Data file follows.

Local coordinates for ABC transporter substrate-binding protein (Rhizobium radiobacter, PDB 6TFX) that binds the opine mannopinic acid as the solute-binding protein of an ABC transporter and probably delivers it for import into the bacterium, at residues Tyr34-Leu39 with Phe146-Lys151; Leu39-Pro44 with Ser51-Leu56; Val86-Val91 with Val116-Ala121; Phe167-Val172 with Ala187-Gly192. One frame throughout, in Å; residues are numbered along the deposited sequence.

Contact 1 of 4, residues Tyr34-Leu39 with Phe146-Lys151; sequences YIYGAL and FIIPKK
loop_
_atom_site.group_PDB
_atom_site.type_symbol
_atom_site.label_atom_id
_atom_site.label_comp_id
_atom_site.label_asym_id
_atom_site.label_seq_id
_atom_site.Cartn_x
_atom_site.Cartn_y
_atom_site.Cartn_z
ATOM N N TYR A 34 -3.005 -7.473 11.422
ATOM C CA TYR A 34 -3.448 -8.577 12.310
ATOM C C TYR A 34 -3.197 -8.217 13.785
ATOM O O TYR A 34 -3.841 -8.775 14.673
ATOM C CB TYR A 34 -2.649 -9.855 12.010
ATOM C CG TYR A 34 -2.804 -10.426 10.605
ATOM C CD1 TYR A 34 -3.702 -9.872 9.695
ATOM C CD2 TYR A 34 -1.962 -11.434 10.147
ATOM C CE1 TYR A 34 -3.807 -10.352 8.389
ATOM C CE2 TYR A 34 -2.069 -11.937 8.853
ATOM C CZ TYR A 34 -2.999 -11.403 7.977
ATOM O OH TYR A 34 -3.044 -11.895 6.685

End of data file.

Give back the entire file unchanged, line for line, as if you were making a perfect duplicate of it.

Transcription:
Local coordinates for ABC transporter substrate-binding protein (Rhizobium radiobacter, PDB 6TFX) that binds the opine mannopinic acid as the solute-binding protein of an ABC transporter and probably delivers it for import into the bacterium, at residues Tyr34-Leu39 with Phe146-Lys151; Leu39-Pro44 with Ser51-Leu56; Val86-Val91 with Val116-Ala121; Phe167-Val172 with Ala187-Gly192. One frame throughout, in Å; residues are numbered along the deposited sequence.

Contact 1 of 4, residues Tyr34-Leu39 with Phe146-Lys151; sequences YIYGAL and FIIPKK
loop_
_atom_site.group_PDB
_atom_site.type_symbol
_atom_site.label_atom_id
_atom_site.label_comp_id
_atom_site.label_asym_id
_atom_site.label_seq_id
_atom_site.Cartn_x
_atom_site.Cartn_y
_atom_site.Cartn_z
ATOM N N TYR A 34 -3.005 -7.473 11.422
ATOM C CA TYR A 34 -3.448 -8.577 12.310
ATOM C C TYR A 34 -3.197 -8.217 13.785
ATOM O O TYR A 34 -3.841 -8.775 14.673
ATOM C CB TYR A 34 -2.649 -9.855 12.010
ATOM C CG TYR A 34 -2.804 -10.426 10.605
ATOM C CD1 TYR A 34 -3.702 -9.872 9.695
ATOM C CD2 TYR A 34 -1.962 -11.434 10.147
ATOM C CE1 TYR A 34 -3.807 -10.352 8.389
ATOM C CE2 TYR A 34 -2.069 -11.937 8.853
ATOM C CZ TYR A 34 -2.999 -11.403 7.977
ATOM O OH TYR A 34 -3.044 -11.895 6.685